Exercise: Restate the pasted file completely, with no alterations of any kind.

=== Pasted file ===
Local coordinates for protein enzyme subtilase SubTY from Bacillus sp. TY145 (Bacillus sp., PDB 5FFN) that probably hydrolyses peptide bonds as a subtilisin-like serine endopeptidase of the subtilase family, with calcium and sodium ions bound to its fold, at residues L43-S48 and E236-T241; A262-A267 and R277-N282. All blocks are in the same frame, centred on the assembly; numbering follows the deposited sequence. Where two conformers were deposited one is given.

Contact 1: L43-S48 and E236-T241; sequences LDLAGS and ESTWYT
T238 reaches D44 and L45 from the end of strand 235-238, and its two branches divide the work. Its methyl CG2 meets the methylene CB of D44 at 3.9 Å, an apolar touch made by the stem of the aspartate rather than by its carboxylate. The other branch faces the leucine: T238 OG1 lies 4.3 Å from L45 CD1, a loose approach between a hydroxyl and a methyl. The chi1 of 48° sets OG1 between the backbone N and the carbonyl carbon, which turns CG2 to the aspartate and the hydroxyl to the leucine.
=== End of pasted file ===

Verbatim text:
Local coordinates for protein enzyme subtilase SubTY from Bacillus sp. TY145 (Bacillus sp., PDB 5FFN) that probably hydrolyses peptide bonds as a subtilisin-like serine endopeptidase of the subtilase family, with calcium and sodium ions bound to its fold, at residues L43-S48 and E236-T241; A262-A267 and R277-N282. All blocks are in the same frame, centred on the assembly; numbering follows the deposited sequence. Where two conformers were deposited one is given.

Contact 1: L43-S48 and E236-T241; sequences LDLAGS and ESTWYT
T238 reaches D44 and L45 from the end of strand 235-238, and its two branches divide the work. Its methyl CG2 meets the methylene CB of D44 at 3.9 Å, an apolar touch made by the stem of the aspartate rather than by its carboxylate. The other branch faces the leucine: T238 OG1 lies 4.3 Å from L45 CD1, a loose approach between a hydroxyl and a methyl. The chi1 of 48° sets OG1 between the backbone N and the carbonyl carbon, which turns CG2 to the aspartate and the hydroxyl to the leucine.